3 Things You Didn't Know About Modern Day Slavery

One Sunday, the pastor of the church I attend preached a message on human trafficking. Honestly, I thought that even though I often heard the facts, I still didn't know much about the topic. This prompted me to research more about human trafficking around Regent, since I was told Hampton Roads is a major connection point for human trafficking on the east coast.

I decided to get some more information from Bethannie Workman, the president of the Regent chapter of International Justice Mission (IJM). After an interview, I received some insight about modern-day slavery.

1. It happens right under our noses.

Bethannie says, "we don't even realize it's in our own backyard." Isn't it disturbing to think that people who may be serving your food, washing your car or cleaning your workplace may be victims of human trafficking? As mentioned earlier, Hampton Roads is a major port for human trafficking on the east coast. Virginia ranked 15th for most reported cases of human trafficking within the United States with 148 reported cases.

2. Kidnapping isn't always the method of choice.

"People tend to think that enslavement happens like the movie Taken. People aren't always getting kidnapped in the night, there is usually a grooming process," Bethannie says. Enslavement does not always mean kidnapping although it is just as illegal. On the IJM site, while reading some of the stories, I was shocked to find out just how trapped modern-day slaves are. One story, of a girl who used the pseudonym Elsa, told that her father died and her mother left when she was only 12 years old. She sought work to support her and her younger brother. She was tricked into working for a bar owner who prostituted and abused her every day.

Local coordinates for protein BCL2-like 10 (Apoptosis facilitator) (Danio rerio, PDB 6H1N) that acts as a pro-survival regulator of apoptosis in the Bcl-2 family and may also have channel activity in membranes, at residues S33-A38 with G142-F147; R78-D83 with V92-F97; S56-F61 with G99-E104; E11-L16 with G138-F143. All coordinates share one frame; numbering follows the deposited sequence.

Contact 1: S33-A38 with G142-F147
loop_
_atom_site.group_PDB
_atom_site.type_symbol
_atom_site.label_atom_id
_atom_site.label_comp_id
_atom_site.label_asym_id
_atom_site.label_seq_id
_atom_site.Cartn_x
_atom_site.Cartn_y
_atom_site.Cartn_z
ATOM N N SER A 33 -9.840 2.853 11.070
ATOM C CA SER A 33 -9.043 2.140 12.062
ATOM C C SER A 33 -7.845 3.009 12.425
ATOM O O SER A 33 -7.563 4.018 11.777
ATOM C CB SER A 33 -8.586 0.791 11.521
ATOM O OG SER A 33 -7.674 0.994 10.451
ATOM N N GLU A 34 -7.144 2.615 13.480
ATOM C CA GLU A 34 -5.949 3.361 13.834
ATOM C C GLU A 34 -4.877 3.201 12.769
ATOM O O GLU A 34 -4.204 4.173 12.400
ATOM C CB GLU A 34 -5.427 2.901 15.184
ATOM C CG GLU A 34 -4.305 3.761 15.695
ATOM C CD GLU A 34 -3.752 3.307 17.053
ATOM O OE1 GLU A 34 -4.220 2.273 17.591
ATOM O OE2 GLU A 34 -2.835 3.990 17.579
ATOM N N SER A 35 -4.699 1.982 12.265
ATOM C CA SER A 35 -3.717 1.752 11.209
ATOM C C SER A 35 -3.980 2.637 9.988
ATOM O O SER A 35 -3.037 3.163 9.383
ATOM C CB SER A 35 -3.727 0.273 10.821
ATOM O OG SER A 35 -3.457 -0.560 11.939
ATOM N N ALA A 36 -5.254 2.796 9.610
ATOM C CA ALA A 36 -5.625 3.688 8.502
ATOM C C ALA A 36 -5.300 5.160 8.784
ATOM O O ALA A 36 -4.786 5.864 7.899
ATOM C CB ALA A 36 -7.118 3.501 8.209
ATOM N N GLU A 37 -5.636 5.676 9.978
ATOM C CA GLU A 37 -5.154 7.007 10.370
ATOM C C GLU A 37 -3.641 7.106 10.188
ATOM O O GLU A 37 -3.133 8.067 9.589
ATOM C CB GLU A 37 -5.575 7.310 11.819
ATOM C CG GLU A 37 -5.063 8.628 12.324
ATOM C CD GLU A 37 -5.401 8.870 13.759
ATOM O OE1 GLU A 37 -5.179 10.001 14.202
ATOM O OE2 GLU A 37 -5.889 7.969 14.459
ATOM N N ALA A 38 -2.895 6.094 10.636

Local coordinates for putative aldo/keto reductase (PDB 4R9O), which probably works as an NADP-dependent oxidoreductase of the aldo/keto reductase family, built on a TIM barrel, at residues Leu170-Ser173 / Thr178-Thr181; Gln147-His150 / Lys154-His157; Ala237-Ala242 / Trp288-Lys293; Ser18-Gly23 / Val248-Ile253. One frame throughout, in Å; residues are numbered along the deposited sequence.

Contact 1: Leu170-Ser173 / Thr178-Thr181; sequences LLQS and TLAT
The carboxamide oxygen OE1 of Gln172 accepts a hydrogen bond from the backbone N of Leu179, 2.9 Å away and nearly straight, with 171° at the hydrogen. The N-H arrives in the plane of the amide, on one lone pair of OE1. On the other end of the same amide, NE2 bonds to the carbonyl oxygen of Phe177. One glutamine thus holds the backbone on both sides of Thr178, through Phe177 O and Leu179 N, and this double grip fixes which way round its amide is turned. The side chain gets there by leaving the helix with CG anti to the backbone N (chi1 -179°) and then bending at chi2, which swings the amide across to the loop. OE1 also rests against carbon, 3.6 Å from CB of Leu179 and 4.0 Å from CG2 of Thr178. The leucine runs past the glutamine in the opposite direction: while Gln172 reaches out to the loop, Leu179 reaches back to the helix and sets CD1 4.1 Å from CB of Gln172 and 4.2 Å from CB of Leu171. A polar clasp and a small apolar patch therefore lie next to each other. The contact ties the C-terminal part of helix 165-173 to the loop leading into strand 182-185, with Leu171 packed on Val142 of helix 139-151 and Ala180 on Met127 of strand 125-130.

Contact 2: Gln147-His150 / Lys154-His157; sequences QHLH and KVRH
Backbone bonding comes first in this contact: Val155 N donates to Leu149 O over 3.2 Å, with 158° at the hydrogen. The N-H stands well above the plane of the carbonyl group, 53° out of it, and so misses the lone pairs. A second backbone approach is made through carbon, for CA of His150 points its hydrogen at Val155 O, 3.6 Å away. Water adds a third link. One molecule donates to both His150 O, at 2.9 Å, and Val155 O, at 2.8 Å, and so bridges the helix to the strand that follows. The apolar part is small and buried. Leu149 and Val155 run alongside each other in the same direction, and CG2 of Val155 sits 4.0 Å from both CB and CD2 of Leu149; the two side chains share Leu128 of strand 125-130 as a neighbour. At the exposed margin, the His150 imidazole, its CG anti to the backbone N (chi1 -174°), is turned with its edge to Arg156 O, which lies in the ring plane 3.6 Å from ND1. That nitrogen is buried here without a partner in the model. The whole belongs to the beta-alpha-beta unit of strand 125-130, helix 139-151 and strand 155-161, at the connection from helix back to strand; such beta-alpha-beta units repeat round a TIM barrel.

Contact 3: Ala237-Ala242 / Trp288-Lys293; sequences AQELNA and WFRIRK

The unfortunate thing with slavery like this is that the enslaver can threaten the life of not only the one enslaved, but the slave's family. It's not always as simple as "running away," or "getting help from the police." Most countries don't have laws to protect people from enslavement: That's what makes it so difficult to escape.

 3. There are huge ties between human trafficking and pornography.

"This may be a touchy subject, but there are major ties between the industries of human trafficking and pornography." Bethannie reveals. According to the website of the Human Trafficking Hotline, sex trafficking is the most common type of human trafficking with 3,186 reported cases in 2017.

Cybersex trafficking is a major income for the human trafficking industry. It involves live streaming sexual abuse of children as young as 4 years old. Pedophiles and predators all over the world pay to view. It's sickening. Porn stars are not always in the porn industry by choice. Pornography commodifies human beings to be sold to other people who are willing to buy. The income from the ever-growing porn industry allows the purchase of more humans. It allows more people to be trapped in an industry that is cruel and abusive. It desensitizes people from the value of other human beings- other people.

 So what can you do about it?

There is a way even college students can get involved with getting justice for people who have been victimized by human trafficking.

 There is currently a Fear 2 Freedom supply drive happening until February 28th, 2018. When men, women and children are sexually assaulted, all their clothes and belongings are stripped away for evidence once admitted to a hospital. Drop off gender-neutral and travel sized toiletries, crayons, coloring books, pens and journals in the drive boxes in Foundation, Constitution or Robertson Hall.

The Regent IJM chapter meets every other Monday from 6:30 p.m. to 7 p. m.

Their next meeting is February 26th at 6:30 in Robertson Hall room 103.

 Rally For Freedom is March 2 in the morning hours (time is yet to be determined). There, students will be calling Virginia's congress members to make known their concerns about human trafficking in Hampton Roads.   

 There is a tentative open mic night coming in either March or April.

 Stay tuned by liking and following the Regent IJM chapter page here https://www.facebook.com/regentuniversityijm/

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